is send to go down or wear-house.
 and this pack is finally distribute the customer from this wear-house.



Quality is nothing but property, merit trait or behavior.


Control is command, power, regulate or manage.


Quality control is regulating or managing the behavior or property. Dyeing lab is backbone
of the whole industry. It carries out an important part of knowing different parameters
fabric or yarn to be dyed. It provides a small production of the goods to be dyed. It also give
the quantity of auxiliaries to be used and the quality of product that will be produced. It also
provide information regarding the cost of the final products after the completion of various
processes. To check out and obtain such successful result of dyeing lab have been setup.
There are various instruments being used in this kind of lab.

They are as follows:-

1. Padding mangle :- This is a special arrangement in which fabric is padded into the dye
liquor or finishing liquor. Padding is done in such a way that fabric passes into the liquor just
once, then it is squeezed through the nip of two squeezing rollers. No. of nips and dips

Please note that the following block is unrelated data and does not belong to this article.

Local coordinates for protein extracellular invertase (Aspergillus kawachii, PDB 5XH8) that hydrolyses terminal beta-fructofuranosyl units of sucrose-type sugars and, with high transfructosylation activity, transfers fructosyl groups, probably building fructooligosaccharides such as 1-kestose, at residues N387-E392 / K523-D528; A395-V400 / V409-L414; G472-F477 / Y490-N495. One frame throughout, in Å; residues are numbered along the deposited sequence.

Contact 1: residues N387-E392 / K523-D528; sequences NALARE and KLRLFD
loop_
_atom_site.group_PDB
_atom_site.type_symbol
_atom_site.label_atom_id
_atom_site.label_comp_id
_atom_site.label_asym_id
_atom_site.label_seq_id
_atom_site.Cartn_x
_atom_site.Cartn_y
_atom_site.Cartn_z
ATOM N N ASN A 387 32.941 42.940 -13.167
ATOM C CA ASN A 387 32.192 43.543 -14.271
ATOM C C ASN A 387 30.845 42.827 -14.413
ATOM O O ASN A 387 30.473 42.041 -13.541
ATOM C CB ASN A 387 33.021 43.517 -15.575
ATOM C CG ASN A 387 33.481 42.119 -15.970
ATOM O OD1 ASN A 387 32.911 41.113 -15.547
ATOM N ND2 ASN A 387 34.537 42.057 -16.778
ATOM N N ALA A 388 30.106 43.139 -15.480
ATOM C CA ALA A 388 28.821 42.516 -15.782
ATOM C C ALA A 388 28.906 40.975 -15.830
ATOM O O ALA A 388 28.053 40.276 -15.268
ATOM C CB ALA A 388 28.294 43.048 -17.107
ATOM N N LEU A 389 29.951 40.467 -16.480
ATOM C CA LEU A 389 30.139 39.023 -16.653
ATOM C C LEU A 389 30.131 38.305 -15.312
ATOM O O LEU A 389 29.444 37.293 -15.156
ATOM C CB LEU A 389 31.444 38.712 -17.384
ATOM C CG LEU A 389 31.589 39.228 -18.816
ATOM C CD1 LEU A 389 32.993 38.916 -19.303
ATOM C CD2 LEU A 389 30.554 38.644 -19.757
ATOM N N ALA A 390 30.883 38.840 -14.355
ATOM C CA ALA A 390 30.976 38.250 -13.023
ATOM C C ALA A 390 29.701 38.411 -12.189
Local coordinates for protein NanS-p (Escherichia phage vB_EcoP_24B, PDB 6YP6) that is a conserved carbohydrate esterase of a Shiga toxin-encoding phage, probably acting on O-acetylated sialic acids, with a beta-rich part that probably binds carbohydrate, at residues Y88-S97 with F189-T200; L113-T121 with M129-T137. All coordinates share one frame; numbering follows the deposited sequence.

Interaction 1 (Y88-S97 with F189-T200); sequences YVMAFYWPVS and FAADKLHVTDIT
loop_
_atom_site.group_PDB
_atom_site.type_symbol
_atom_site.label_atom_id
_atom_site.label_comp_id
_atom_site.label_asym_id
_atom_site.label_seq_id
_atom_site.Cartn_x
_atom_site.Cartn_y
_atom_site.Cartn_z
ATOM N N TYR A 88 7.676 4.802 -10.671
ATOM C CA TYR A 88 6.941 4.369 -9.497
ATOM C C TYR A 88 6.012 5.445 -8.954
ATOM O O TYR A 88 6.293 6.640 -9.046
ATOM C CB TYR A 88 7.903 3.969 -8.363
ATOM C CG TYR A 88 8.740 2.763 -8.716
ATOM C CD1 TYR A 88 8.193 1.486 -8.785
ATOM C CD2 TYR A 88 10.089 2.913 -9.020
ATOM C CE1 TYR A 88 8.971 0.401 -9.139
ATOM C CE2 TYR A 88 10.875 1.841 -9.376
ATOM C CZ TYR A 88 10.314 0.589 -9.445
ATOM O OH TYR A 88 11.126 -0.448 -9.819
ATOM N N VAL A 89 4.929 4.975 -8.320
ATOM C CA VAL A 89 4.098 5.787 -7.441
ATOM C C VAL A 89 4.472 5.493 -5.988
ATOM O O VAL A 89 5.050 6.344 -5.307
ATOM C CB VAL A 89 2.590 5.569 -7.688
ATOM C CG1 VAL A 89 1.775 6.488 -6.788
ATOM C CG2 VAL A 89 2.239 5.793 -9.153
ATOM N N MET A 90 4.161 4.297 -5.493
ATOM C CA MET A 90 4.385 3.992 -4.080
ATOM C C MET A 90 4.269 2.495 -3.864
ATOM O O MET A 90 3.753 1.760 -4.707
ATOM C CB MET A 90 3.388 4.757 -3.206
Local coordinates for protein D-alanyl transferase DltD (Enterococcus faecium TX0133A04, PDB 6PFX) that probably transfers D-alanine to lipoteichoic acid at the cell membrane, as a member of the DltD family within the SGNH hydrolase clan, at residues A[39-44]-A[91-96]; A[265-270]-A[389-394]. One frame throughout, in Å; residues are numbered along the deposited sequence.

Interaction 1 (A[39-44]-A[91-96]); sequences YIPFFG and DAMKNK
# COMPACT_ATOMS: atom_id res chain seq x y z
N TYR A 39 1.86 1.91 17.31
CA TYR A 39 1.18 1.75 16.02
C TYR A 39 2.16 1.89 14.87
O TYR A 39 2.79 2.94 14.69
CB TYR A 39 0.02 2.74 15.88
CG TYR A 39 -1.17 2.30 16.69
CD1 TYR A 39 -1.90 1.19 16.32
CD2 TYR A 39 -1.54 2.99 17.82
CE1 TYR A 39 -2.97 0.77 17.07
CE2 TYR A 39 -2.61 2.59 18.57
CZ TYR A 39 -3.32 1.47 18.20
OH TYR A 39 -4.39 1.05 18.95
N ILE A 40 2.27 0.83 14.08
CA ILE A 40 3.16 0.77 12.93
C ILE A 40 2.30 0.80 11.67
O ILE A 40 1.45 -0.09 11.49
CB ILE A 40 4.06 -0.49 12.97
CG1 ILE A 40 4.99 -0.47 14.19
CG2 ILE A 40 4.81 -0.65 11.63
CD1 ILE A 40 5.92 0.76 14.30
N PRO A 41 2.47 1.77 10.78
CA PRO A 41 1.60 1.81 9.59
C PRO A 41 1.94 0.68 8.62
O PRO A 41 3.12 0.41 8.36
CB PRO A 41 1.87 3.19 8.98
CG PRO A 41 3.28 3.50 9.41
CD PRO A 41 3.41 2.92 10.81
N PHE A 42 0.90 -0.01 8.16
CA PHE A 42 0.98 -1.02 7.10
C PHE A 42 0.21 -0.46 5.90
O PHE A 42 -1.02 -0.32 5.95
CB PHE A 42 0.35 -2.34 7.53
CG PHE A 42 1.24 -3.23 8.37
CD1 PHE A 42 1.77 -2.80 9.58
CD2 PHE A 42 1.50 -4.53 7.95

differs according to the needed of the shade.

2. Pad steam :- This machine is laboratory dyeing machine in which the fabric after it is
padded on the padding mangle developed by passing it through sequential processes to find
out the dyeing result. By using of this machine much time can be saved, also desired result
are obtained and cost of production can be controlled.

3. Hydroextracter :- This machine remove excess of water from the dyed or washed sample.

4. Shade matcher :- This machine is used to match various shades of fabric in the presences
of various lights provided in the machine. This machine fulfils various requirements of

Different types of lights being used in this m/c are as follow:-

1. Day-light (D-65)
2. UV-rays
3. A-10
4. U 30\ TL 84
5. CWF

5. PH meter: - It is the advanced technology of finding out the ph of any given sample of
fabric. In such type of arrangement there is a beaker in which hot water is kept in which
the fabric whose ph has to be checked is kept then the electronic device , the ph meter
measured ph actually and indicates it on to the display.

6. Tensile strength tester: - It is the m\c to find out the tearing strength of the fabric i.e. It is